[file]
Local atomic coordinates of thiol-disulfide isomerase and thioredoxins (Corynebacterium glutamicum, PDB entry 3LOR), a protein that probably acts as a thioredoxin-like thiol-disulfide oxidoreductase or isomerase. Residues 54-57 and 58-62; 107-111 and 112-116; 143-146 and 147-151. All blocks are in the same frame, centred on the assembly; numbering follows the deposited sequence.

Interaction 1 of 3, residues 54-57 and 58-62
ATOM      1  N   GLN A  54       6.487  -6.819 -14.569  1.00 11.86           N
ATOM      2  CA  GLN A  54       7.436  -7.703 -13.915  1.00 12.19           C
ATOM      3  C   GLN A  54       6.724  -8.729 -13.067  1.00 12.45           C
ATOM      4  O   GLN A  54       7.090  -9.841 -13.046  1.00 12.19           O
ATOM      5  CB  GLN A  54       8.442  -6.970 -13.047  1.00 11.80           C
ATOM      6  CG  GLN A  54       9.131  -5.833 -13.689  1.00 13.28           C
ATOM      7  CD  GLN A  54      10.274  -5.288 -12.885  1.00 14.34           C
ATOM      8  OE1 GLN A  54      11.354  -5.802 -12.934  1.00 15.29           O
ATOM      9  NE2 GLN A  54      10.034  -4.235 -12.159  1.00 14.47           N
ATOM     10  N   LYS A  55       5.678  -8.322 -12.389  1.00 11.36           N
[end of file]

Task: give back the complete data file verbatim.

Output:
Local atomic coordinates of thiol-disulfide isomerase and thioredoxins (Corynebacterium glutamicum, PDB entry 3LOR), a protein that probably acts as a thioredoxin-like thiol-disulfide oxidoreductase or isomerase. Residues 54-57 and 58-62; 107-111 and 112-116; 143-146 and 147-151. All blocks are in the same frame, centred on the assembly; numbering follows the deposited sequence.

Interaction 1 of 3, residues 54-57 and 58-62
ATOM      1  N   GLN A  54       6.487  -6.819 -14.569  1.00 11.86           N
ATOM      2  CA  GLN A  54       7.436  -7.703 -13.915  1.00 12.19           C
ATOM      3  C   GLN A  54       6.724  -8.729 -13.067  1.00 12.45           C
ATOM      4  O   GLN A  54       7.090  -9.841 -13.046  1.00 12.19           O
ATOM      5  CB  GLN A  54       8.442  -6.970 -13.047  1.00 11.80           C
ATOM      6  CG  GLN A  54       9.131  -5.833 -13.689  1.00 13.28           C
ATOM      7  CD  GLN A  54      10.274  -5.288 -12.885  1.00 14.34           C
ATOM      8  OE1 GLN A  54      11.354  -5.802 -12.934  1.00 15.29           O
ATOM      9  NE2 GLN A  54      10.034  -4.235 -12.159  1.00 14.47           N
ATOM     10  N   LYS A  55       5.678  -8.322 -12.389  1.00 11.36           N